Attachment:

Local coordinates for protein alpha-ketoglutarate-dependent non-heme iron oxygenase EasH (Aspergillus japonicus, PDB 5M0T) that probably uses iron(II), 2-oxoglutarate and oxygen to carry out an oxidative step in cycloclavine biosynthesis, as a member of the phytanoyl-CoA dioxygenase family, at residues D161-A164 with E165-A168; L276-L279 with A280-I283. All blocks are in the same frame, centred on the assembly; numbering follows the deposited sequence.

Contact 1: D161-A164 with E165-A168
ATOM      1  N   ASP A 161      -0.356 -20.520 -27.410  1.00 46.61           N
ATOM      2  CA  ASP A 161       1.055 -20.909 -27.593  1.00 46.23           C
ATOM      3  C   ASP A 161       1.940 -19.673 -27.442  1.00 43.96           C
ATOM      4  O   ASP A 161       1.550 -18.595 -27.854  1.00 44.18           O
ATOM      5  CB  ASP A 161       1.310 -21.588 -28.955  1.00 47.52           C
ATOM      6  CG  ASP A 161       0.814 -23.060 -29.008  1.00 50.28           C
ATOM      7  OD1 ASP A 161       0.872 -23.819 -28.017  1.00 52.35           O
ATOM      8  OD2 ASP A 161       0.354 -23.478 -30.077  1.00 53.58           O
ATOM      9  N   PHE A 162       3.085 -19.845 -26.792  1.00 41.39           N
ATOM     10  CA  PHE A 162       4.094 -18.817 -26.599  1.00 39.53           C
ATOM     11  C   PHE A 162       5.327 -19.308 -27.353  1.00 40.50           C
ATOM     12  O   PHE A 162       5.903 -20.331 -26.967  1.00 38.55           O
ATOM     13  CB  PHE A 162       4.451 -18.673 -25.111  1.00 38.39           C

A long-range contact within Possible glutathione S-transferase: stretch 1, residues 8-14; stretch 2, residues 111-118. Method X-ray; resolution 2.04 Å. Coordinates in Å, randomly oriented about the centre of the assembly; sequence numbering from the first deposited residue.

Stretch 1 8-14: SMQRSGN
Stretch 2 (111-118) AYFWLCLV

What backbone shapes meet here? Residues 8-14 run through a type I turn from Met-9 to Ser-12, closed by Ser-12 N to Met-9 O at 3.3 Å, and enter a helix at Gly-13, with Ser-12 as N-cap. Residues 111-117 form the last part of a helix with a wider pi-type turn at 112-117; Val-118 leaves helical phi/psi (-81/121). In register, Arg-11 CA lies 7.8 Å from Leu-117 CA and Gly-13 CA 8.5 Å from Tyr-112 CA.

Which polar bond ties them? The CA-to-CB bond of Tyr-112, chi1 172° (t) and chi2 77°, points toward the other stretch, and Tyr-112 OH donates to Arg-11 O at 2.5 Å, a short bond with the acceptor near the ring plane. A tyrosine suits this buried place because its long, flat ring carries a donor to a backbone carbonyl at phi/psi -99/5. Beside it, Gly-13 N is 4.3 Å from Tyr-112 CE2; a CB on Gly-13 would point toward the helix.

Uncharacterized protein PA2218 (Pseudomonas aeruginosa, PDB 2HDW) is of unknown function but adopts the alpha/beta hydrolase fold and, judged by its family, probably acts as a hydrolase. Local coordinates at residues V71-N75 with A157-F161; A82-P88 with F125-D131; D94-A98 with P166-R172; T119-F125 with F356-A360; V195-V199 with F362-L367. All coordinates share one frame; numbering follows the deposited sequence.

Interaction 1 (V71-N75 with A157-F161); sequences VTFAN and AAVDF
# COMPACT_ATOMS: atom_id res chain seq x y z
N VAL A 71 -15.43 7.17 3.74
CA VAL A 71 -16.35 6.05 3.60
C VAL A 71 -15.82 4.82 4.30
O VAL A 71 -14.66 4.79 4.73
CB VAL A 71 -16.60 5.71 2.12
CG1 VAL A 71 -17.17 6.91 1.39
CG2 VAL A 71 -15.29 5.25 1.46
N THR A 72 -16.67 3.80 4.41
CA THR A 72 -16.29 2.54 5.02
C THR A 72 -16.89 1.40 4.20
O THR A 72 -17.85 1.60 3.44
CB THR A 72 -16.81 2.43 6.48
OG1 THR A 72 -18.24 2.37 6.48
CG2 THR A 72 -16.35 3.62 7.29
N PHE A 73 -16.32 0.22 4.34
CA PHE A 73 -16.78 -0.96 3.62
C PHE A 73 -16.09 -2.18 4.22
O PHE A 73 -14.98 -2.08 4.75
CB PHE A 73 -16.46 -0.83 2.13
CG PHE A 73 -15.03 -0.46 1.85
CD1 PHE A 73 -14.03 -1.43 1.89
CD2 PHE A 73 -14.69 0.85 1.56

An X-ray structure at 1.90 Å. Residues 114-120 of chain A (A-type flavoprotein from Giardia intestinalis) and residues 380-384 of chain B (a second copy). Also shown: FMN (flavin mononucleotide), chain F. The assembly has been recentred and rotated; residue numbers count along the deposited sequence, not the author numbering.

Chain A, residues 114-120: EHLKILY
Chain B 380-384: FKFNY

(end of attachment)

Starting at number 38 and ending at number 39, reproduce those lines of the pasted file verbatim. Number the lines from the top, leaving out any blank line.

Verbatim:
N PHE A 73 -16.32 0.22 4.34
CA PHE A 73 -16.78 -0.96 3.62